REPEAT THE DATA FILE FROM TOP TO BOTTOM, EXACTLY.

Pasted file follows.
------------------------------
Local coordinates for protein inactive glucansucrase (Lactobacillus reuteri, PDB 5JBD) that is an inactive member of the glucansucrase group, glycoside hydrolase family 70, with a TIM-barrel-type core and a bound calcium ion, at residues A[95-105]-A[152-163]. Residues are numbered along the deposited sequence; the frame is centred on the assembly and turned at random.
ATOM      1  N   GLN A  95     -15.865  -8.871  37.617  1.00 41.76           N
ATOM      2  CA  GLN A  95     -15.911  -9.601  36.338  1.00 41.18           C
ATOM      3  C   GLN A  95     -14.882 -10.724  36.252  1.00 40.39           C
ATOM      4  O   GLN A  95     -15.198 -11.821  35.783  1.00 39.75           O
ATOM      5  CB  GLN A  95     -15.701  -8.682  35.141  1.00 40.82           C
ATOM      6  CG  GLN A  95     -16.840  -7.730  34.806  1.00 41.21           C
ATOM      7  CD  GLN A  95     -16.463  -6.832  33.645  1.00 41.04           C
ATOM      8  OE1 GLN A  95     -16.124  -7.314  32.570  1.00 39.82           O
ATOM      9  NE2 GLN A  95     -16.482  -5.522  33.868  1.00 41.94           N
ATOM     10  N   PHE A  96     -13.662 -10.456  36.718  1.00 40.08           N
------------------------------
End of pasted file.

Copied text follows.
Local coordinates for protein inactive glucansucrase (Lactobacillus reuteri, PDB 5JBD) that is an inactive member of the glucansucrase group, glycoside hydrolase family 70, with a TIM-barrel-type core and a bound calcium ion, at residues A[95-105]-A[152-163]. Residues are numbered along the deposited sequence; the frame is centred on the assembly and turned at random.
ATOM      1  N   GLN A  95     -15.865  -8.871  37.617  1.00 41.76           N
ATOM      2  CA  GLN A  95     -15.911  -9.601  36.338  1.00 41.18           C
ATOM      3  C   GLN A  95     -14.882 -10.724  36.252  1.00 40.39           C
ATOM      4  O   GLN A  95     -15.198 -11.821  35.783  1.00 39.75           O
ATOM      5  CB  GLN A  95     -15.701  -8.682  35.141  1.00 40.82           C
ATOM      6  CG  GLN A  95     -16.840  -7.730  34.806  1.00 41.21           C
ATOM      7  CD  GLN A  95     -16.463  -6.832  33.645  1.00 41.04           C
ATOM      8  OE1 GLN A  95     -16.124  -7.314  32.570  1.00 39.82           O
ATOM      9  NE2 GLN A  95     -16.482  -5.522  33.868  1.00 41.94           N
ATOM     10  N   PHE A  96     -13.662 -10.456  36.718  1.00 40.08           N